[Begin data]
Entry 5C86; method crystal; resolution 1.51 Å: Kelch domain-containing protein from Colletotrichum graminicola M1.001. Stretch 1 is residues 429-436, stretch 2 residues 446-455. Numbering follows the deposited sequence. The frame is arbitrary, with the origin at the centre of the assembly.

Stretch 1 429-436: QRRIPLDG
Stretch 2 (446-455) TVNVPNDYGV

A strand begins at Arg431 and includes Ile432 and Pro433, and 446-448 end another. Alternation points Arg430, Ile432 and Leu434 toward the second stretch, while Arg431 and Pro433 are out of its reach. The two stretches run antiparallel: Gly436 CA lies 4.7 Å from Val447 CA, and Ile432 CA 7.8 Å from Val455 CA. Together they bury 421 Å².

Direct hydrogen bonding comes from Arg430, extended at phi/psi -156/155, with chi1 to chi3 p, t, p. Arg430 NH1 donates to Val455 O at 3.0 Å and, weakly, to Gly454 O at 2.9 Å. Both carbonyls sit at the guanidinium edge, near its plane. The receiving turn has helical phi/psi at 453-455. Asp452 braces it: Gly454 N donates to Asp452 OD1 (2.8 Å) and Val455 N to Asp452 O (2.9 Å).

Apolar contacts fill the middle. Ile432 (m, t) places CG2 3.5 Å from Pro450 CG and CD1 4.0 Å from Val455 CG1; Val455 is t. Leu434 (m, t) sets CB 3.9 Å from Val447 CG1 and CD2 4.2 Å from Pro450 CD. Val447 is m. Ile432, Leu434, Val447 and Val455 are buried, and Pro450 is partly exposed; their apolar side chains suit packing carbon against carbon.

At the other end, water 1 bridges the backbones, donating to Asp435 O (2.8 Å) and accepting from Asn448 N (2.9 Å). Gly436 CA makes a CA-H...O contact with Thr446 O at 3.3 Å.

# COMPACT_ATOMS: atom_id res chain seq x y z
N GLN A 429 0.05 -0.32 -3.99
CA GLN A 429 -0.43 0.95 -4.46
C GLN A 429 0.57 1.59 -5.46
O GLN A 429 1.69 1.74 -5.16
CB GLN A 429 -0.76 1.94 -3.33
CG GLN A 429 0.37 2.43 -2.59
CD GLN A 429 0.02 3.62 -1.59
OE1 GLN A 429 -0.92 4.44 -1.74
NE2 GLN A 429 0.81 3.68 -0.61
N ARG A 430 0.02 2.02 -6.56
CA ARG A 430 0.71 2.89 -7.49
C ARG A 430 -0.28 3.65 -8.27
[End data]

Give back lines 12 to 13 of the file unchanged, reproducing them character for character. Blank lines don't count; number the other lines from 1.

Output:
O GLN A 429 1.69 1.74 -5.16
CB GLN A 429 -0.76 1.94 -3.33